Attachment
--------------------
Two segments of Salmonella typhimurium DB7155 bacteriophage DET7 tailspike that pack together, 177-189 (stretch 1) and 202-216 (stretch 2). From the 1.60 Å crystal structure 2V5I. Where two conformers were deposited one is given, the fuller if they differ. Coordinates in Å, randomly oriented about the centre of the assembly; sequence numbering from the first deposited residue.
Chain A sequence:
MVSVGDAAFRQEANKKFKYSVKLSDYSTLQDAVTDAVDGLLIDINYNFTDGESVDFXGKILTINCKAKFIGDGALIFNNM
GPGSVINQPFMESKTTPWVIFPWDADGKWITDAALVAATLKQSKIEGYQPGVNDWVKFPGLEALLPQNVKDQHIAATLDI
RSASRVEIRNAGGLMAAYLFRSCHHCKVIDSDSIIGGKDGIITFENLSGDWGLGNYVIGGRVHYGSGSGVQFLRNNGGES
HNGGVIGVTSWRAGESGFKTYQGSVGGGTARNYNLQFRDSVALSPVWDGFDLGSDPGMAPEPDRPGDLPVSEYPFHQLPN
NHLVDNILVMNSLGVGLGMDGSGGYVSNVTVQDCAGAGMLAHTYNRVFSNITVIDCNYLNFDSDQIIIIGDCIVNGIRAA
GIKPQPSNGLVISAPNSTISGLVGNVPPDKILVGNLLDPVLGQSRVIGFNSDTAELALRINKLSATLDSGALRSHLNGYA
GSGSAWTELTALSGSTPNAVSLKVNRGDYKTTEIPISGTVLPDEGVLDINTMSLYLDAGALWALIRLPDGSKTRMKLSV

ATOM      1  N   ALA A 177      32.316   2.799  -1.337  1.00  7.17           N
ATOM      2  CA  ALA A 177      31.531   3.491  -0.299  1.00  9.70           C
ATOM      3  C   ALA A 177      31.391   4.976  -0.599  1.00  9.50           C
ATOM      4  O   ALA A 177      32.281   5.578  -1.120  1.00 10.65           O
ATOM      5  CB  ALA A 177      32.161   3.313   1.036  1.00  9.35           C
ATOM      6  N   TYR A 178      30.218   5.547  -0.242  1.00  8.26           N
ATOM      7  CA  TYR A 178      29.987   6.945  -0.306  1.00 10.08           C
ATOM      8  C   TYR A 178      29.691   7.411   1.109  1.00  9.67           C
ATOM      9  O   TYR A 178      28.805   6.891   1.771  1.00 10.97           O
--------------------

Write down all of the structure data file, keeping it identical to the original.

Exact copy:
Two segments of Salmonella typhimurium DB7155 bacteriophage DET7 tailspike that pack together, 177-189 (stretch 1) and 202-216 (stretch 2). From the 1.60 Å crystal structure 2V5I. Where two conformers were deposited one is given, the fuller if they differ. Coordinates in Å, randomly oriented about the centre of the assembly; sequence numbering from the first deposited residue.
Chain A sequence:
MVSVGDAAFRQEANKKFKYSVKLSDYSTLQDAVTDAVDGLLIDINYNFTDGESVDFXGKILTINCKAKFIGDGALIFNNM
GPGSVINQPFMESKTTPWVIFPWDADGKWITDAALVAATLKQSKIEGYQPGVNDWVKFPGLEALLPQNVKDQHIAATLDI
RSASRVEIRNAGGLMAAYLFRSCHHCKVIDSDSIIGGKDGIITFENLSGDWGLGNYVIGGRVHYGSGSGVQFLRNNGGES
HNGGVIGVTSWRAGESGFKTYQGSVGGGTARNYNLQFRDSVALSPVWDGFDLGSDPGMAPEPDRPGDLPVSEYPFHQLPN
NHLVDNILVMNSLGVGLGMDGSGGYVSNVTVQDCAGAGMLAHTYNRVFSNITVIDCNYLNFDSDQIIIIGDCIVNGIRAA
GIKPQPSNGLVISAPNSTISGLVGNVPPDKILVGNLLDPVLGQSRVIGFNSDTAELALRINKLSATLDSGALRSHLNGYA
GSGSAWTELTALSGSTPNAVSLKVNRGDYKTTEIPISGTVLPDEGVLDINTMSLYLDAGALWALIRLPDGSKTRMKLSV

ATOM      1  N   ALA A 177      32.316   2.799  -1.337  1.00  7.17           N
ATOM      2  CA  ALA A 177      31.531   3.491  -0.299  1.00  9.70           C
ATOM      3  C   ALA A 177      31.391   4.976  -0.599  1.00  9.50           C
ATOM      4  O   ALA A 177      32.281   5.578  -1.120  1.00 10.65           O
ATOM      5  CB  ALA A 177      32.161   3.313   1.036  1.00  9.35           C
ATOM      6  N   TYR A 178      30.218   5.547  -0.242  1.00  8.26           N
ATOM      7  CA  TYR A 178      29.987   6.945  -0.306  1.00 10.08           C
ATOM      8  C   TYR A 178      29.691   7.411   1.109  1.00  9.67           C
ATOM      9  O   TYR A 178      28.805   6.891   1.771  1.00 10.97           O